Both are "simple" text based human readable formats with an armada of tools and third party libs.

Good tips on choosing an XML parser (do not roll your own, only if you are really interested, but it is unnecessary/boilerplate):
http://stackoverflow.com/questions/9387610/what-xml-parser-should-i-use-in-c

json.org has a good list for JSON.

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Have you seen this?:

 

http://rapidjson.org/md_doc_tutorial.html

 

Every programmer has to fight syntax and "flounder around" at some points. It is part of it. Whenever you don't really understand the way something works it is going to be hard to work with. You may want to consider switching json parsers or perhaps switching languages. C++ is a notoriously difficult language to use/learn especially for people just starting out.

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the more languages you learn the easier it becomes.

 

i learned my first language in 1978.  now, 37 years later, i can pick up a typical new language in about 2 weeks.

 

syntax changes, but coding concepts remain the same: mathematical operations, calling subroutines, looping, branching, memory allocation, etc.   remember, at the end of the day, no matter what language you start out with, it all turns into machine code for some particular processor family's instruction set, or some sort of pcode executed by a runtime module compiled into that same machine code language.

Edited by Norman Barrows

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You could look into creating  your own binary files for storing world information.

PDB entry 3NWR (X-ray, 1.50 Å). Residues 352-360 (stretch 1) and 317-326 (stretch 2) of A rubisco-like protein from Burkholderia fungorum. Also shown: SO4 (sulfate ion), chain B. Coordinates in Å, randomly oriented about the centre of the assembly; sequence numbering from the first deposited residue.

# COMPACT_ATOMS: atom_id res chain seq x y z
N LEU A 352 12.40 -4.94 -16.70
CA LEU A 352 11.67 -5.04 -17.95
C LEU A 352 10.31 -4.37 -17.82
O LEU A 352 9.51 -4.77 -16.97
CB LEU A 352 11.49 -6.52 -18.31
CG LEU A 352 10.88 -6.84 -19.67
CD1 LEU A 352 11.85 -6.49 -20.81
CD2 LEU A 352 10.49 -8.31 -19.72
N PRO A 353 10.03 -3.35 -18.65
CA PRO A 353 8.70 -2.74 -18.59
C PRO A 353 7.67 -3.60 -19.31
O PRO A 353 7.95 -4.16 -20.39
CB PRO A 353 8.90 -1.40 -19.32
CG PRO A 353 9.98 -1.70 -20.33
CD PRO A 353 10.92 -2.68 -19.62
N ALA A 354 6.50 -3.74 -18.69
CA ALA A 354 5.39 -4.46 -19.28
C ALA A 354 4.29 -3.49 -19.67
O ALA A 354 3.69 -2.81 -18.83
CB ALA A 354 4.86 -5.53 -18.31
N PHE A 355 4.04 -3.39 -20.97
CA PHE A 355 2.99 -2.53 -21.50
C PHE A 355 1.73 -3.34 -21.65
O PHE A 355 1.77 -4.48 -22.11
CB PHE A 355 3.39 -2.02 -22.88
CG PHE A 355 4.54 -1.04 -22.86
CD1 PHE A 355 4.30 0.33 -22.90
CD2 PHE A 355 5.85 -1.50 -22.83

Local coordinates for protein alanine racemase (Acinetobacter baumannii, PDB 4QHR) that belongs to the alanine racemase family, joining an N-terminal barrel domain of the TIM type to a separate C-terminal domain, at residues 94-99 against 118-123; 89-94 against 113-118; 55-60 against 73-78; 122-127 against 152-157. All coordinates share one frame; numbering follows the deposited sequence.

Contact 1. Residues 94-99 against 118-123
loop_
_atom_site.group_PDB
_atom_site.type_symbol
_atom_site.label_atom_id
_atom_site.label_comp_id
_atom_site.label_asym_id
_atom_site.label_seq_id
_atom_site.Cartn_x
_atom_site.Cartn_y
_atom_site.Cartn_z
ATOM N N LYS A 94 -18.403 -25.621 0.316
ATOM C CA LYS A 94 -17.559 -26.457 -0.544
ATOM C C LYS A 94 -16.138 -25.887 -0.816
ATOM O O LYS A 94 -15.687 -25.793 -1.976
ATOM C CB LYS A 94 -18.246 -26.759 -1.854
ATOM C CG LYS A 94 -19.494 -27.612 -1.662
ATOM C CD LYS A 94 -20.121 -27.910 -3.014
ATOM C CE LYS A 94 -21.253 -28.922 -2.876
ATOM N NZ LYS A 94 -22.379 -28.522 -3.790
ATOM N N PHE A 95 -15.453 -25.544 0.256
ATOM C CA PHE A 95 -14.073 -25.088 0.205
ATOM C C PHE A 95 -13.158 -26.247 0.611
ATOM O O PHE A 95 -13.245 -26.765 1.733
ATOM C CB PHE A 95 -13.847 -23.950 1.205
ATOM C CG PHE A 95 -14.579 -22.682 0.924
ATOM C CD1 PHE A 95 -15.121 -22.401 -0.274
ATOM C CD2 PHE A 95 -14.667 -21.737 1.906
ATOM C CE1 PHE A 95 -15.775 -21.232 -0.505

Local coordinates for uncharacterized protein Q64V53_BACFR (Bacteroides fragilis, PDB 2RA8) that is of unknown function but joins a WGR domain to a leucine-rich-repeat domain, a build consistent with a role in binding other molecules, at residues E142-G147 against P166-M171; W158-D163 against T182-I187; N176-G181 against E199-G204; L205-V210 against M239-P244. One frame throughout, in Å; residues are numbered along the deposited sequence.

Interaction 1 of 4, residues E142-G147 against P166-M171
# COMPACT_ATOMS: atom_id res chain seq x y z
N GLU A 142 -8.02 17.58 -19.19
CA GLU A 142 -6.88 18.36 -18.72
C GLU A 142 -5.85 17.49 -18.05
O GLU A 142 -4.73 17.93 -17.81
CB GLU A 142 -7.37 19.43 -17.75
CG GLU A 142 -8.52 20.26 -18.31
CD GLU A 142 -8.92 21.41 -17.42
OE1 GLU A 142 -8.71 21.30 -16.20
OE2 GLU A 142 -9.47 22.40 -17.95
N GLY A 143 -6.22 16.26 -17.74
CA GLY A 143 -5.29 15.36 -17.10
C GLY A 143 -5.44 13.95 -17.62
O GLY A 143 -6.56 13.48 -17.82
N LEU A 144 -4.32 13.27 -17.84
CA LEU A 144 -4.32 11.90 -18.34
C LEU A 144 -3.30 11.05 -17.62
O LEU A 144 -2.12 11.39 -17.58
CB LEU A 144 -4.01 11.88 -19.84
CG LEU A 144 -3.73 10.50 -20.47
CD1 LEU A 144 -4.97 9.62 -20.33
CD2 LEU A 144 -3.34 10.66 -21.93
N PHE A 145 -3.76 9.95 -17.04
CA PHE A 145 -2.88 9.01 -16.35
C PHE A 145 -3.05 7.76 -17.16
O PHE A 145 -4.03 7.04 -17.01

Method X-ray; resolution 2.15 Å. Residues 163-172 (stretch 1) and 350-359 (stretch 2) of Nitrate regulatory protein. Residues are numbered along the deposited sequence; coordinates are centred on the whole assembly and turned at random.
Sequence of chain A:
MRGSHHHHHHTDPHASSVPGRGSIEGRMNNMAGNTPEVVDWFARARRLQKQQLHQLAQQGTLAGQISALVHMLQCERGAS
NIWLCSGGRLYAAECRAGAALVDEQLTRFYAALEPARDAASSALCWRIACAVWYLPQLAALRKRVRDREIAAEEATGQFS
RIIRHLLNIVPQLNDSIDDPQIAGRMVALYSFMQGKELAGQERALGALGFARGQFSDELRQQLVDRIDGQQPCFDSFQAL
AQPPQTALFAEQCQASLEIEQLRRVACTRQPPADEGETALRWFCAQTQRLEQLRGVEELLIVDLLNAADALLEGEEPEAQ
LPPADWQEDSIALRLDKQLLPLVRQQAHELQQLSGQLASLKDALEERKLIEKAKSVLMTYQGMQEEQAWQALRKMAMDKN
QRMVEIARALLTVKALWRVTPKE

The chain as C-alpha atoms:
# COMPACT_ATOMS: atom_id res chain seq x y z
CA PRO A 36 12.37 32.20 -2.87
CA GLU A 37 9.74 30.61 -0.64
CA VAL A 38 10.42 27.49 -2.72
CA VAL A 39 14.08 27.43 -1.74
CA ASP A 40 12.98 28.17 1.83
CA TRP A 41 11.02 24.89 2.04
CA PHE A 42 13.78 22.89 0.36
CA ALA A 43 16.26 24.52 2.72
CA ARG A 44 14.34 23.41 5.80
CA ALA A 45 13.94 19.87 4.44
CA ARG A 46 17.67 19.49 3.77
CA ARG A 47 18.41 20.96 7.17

There's an excellent article here for doing this. Even if you don't go down this path, I highly recommend it in case you ever need to interface with binary files

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SQLite could be quite an interesting solution. It's a single library you link to your C++ binary and lets you run SQL at a database which lives in a single file.

 

You could therefore write an SQL script which sets up the database as part of your build process.

 

The player "starting" the game then means that your app just copies the original master datafile and opens the copy for the player to work with. "Saving" the game consists of closing the SQL connection (to make sure all the changes are committed) and copying the file and reopening the SQL connection and then carrying on.

 

One of the interesting aspects of this is that can manipulate the database "behind the scenes" to help you debug it; because you can just open it in another SQL session and query what happened to those objects when you ran that command.

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+1 for SQLite

 

Having worked on many text based MUDs in the past the one thing that holds true is that the easier it is to manage the data the better because the content is your game.

 

A few reasons I like SQLite:

- the callbacks for executing queries map nicely to constructing objects (1 row - 1 object)

- ACID compliant - you would be surprised how often this can be an issue

- in a text based world, SQL is just plain useful.

- SQLite has a lot of external editors that - to me anyway - are much more suited for structured text / game data

- If you outgrow SQLite you can very easily move data to nearly any larger SQL database